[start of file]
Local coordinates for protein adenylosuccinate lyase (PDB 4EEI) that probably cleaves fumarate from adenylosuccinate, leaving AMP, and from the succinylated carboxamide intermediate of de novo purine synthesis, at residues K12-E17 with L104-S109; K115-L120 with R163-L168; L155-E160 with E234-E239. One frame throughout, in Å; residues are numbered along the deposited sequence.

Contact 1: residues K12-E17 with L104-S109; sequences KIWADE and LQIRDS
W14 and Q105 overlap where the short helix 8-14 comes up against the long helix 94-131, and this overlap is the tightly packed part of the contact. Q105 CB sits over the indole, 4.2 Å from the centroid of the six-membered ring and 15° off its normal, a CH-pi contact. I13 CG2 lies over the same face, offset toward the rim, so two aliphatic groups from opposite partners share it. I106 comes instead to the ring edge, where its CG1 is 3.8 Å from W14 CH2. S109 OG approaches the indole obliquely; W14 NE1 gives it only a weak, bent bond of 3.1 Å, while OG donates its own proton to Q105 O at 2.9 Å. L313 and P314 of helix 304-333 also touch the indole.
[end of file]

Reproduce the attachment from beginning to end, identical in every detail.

Local coordinates for protein adenylosuccinate lyase (PDB 4EEI) that probably cleaves fumarate from adenylosuccinate, leaving AMP, and from the succinylated carboxamide intermediate of de novo purine synthesis, at residues K12-E17 with L104-S109; K115-L120 with R163-L168; L155-E160 with E234-E239. One frame throughout, in Å; residues are numbered along the deposited sequence.

Contact 1: residues K12-E17 with L104-S109; sequences KIWADE and LQIRDS
W14 and Q105 overlap where the short helix 8-14 comes up against the long helix 94-131, and this overlap is the tightly packed part of the contact. Q105 CB sits over the indole, 4.2 Å from the centroid of the six-membered ring and 15° off its normal, a CH-pi contact. I13 CG2 lies over the same face, offset toward the rim, so two aliphatic groups from opposite partners share it. I106 comes instead to the ring edge, where its CG1 is 3.8 Å from W14 CH2. S109 OG approaches the indole obliquely; W14 NE1 gives it only a weak, bent bond of 3.1 Å, while OG donates its own proton to Q105 O at 2.9 Å. L313 and P314 of helix 304-333 also touch the indole.